The UK Airports Commission has today published its final report, which sets out its recommendations to government for expanding aviation capacity in the UK. It has unanimously concluded that the proposal for a new northwest runway at Heathrow Airport, combined with a significant package of measures to address its environmental and community impacts, presents the strongest case and offers the greatest strategic and economic benefits – providing around 40 new destinations from the airport and more than 70,000 new jobs by 2050.
Commenting on the UK Commission’s recommendation Richard Gammon director of HOK’s global Aviation and Transportation practice said: “This is the right decision for the south east and UK PLC, however the main thing is how quickly the government can make a firm decision and how Gatwick will fight it if it goes against them. Gatwick say they will make a legal challenge. The worst course of action now would be to delay a definite decision with the proposal being kicked into the long grass. Government say a decision will be made in the autumn but it could be nearer the end of the year.
“The outcome is a significant decision given the time taken and it would be very brave of government to challenge it as it would also undermine the commission. Unfortunately Gatwick and Heathrow are now in a state of paralysis until a firm decision is made.”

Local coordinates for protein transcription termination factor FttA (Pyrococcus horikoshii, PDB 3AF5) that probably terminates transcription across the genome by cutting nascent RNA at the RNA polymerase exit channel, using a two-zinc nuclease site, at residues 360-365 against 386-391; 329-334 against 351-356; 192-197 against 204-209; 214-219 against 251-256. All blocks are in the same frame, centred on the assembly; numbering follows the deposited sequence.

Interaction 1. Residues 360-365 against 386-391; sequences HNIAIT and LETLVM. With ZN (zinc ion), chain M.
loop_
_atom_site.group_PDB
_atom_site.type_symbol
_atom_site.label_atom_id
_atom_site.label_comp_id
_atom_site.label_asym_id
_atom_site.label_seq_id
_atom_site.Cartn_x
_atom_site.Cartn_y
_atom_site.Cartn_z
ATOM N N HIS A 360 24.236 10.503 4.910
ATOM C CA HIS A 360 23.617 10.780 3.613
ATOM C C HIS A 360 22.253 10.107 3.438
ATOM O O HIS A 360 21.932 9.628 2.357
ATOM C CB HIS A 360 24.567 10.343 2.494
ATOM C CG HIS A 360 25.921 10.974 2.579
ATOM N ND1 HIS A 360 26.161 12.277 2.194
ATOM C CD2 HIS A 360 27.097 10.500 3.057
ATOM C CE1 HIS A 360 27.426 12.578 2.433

The report describes the strengths and weaknesses of the other short-listed proposals. The Heathrow extended northern runway delivers similar economic benefits, is less costly and requires the loss of fewer homes. But it provides a smaller increase in capacity and is less attractive from a noise and air quality perspective. The Gatwick scheme is feasible, but the additional capacity would be more focused on short-haul intra-European routes and the economic benefits considerably smaller.
Mayor of London Boris Johnson says that a new runway at Heathrow is "not going to happen" despite the Airports Commission's recommendation.
Mr Johnson and likely 2016 Conservative mayoral candidate Zac Goldsmith are long-term opponents of Heathrow expansion, which was ruled out by David Cameron in 2009.
Asked on BBC Radio 4's Today programme about his pledge to lie in front of bulldozers if Heathrow expansion was approved, Mr Johnson said: "As it happens, I don't think my services as a bulldozer blocker will be required for decades, if ever."
Mr Johnson repeated his view that an airport in the Thames estuary was the best solution.
He told BBC News the "discomfort being endured" by Londoners on the hottest day of the year "would be nothing compared to the noise pollution that will be visited on hundreds of thousands, if not millions, of innocent people and the vehicular pollution as a result of a catastrophic decision to increase runway capacity in the west of the city. That will not happen."
The Commission’s recommendation is a fundamentally different proposition from previous proposals to expand at Heathrow. It delivers a full-length runway, maximising the connectivity gain. It is situated further west than the current runways, which will help to reduce the number of people affected by noise. And it is accompanied by strong measures to limit the impacts on those living nearby.
For Fosters + Partners reaction to the Airport Commission's decision please visit: Click Here